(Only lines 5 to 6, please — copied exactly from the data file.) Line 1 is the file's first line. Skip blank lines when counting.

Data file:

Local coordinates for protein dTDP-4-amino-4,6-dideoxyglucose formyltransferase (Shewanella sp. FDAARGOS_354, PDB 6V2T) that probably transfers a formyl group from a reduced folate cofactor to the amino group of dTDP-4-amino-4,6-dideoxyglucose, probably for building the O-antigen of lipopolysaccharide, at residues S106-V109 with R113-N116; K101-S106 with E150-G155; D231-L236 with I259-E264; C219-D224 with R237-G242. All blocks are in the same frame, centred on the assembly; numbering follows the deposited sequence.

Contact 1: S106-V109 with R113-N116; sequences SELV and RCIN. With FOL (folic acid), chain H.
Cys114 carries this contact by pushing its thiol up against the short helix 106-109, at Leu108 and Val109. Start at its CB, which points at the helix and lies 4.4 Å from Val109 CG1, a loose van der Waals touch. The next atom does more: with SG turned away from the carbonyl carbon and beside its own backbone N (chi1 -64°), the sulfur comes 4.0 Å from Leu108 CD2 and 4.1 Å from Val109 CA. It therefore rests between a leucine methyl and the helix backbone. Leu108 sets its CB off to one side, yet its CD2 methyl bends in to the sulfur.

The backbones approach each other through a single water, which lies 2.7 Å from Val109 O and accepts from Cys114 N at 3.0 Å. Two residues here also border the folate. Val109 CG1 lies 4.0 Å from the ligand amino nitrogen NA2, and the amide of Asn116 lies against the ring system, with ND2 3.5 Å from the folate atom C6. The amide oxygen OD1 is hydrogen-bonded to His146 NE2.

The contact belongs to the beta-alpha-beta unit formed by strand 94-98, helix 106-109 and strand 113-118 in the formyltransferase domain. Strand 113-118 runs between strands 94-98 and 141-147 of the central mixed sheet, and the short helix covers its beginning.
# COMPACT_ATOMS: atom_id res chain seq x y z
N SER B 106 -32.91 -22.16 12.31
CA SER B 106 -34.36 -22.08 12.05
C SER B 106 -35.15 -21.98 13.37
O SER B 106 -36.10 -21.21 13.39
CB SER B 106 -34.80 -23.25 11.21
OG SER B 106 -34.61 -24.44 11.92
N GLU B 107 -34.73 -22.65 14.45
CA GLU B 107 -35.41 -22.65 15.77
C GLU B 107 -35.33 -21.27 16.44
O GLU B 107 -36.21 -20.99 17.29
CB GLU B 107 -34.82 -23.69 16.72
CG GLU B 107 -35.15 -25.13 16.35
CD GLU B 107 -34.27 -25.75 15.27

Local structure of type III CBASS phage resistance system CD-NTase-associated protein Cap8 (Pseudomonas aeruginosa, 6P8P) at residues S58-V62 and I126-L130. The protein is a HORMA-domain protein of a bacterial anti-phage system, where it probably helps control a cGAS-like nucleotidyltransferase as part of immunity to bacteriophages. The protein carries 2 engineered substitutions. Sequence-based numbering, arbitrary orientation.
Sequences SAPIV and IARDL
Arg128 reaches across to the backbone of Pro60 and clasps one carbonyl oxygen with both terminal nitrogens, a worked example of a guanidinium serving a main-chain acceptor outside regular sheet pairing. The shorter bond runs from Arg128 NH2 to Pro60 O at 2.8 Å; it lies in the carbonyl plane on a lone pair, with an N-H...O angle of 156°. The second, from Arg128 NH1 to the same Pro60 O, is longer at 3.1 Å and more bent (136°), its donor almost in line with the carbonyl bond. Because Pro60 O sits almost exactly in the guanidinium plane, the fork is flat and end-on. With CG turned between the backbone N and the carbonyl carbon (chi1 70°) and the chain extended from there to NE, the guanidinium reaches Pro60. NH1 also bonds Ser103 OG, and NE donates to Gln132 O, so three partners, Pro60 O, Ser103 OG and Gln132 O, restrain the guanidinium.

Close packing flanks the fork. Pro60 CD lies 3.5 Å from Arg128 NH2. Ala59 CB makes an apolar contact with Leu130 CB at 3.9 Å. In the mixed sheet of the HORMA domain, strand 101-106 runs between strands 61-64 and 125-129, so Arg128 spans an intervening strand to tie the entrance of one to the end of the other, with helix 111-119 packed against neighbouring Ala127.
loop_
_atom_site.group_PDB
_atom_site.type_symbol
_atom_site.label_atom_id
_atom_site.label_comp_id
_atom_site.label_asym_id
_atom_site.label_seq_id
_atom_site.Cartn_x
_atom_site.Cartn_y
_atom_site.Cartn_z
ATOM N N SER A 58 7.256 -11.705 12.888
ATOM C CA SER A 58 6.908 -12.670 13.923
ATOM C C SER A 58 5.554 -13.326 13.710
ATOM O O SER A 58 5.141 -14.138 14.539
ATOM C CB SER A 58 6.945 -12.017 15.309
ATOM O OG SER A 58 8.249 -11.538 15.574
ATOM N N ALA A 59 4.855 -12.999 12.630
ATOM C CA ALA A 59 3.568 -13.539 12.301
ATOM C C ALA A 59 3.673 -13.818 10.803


The contact belongs to the beta-alpha-beta unit formed by strand 94-98, helix 106-109 and strand 113-118 in the formyltransferase domain. Strand 113-118 runs between strands 94-98 and 141-147 of the central mixed sheet, and the short helix covers its beginning.
# COMPACT_ATOMS: atom_id res chain seq x y z